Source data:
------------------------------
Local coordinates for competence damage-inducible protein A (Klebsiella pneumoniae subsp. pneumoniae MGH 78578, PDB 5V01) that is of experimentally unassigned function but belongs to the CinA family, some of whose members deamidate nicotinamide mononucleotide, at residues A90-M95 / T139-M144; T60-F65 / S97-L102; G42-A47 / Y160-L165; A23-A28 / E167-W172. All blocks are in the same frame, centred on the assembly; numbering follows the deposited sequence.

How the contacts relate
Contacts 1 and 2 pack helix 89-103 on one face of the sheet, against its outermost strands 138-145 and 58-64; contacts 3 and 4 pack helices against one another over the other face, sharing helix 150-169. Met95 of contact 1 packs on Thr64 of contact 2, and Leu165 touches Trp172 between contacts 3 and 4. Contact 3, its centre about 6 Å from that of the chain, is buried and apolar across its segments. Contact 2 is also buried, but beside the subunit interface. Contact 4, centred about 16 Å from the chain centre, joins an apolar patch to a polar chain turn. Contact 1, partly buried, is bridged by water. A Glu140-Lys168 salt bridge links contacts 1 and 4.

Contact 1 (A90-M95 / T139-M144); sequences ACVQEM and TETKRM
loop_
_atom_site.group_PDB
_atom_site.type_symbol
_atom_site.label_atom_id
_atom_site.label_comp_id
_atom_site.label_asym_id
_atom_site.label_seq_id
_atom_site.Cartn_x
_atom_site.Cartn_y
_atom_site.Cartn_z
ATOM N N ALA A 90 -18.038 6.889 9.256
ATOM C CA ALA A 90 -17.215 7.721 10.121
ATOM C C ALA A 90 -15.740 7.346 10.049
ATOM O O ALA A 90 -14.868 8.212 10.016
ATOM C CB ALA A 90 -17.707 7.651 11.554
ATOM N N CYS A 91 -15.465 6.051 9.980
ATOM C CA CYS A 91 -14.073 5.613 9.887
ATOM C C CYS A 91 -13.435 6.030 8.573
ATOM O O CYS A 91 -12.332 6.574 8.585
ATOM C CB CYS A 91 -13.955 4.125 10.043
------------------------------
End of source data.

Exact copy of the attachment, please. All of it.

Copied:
Local coordinates for competence damage-inducible protein A (Klebsiella pneumoniae subsp. pneumoniae MGH 78578, PDB 5V01) that is of experimentally unassigned function but belongs to the CinA family, some of whose members deamidate nicotinamide mononucleotide, at residues A90-M95 / T139-M144; T60-F65 / S97-L102; G42-A47 / Y160-L165; A23-A28 / E167-W172. All blocks are in the same frame, centred on the assembly; numbering follows the deposited sequence.

How the contacts relate
Contacts 1 and 2 pack helix 89-103 on one face of the sheet, against its outermost strands 138-145 and 58-64; contacts 3 and 4 pack helices against one another over the other face, sharing helix 150-169. Met95 of contact 1 packs on Thr64 of contact 2, and Leu165 touches Trp172 between contacts 3 and 4. Contact 3, its centre about 6 Å from that of the chain, is buried and apolar across its segments. Contact 2 is also buried, but beside the subunit interface. Contact 4, centred about 16 Å from the chain centre, joins an apolar patch to a polar chain turn. Contact 1, partly buried, is bridged by water. A Glu140-Lys168 salt bridge links contacts 1 and 4.

Contact 1 (A90-M95 / T139-M144); sequences ACVQEM and TETKRM
loop_
_atom_site.group_PDB
_atom_site.type_symbol
_atom_site.label_atom_id
_atom_site.label_comp_id
_atom_site.label_asym_id
_atom_site.label_seq_id
_atom_site.Cartn_x
_atom_site.Cartn_y
_atom_site.Cartn_z
ATOM N N ALA A 90 -18.038 6.889 9.256
ATOM C CA ALA A 90 -17.215 7.721 10.121
ATOM C C ALA A 90 -15.740 7.346 10.049
ATOM O O ALA A 90 -14.868 8.212 10.016
ATOM C CB ALA A 90 -17.707 7.651 11.554
ATOM N N CYS A 91 -15.465 6.051 9.980
ATOM C CA CYS A 91 -14.073 5.613 9.887
ATOM C C CYS A 91 -13.435 6.030 8.573
ATOM O O CYS A 91 -12.332 6.574 8.585
ATOM C CB CYS A 91 -13.955 4.125 10.043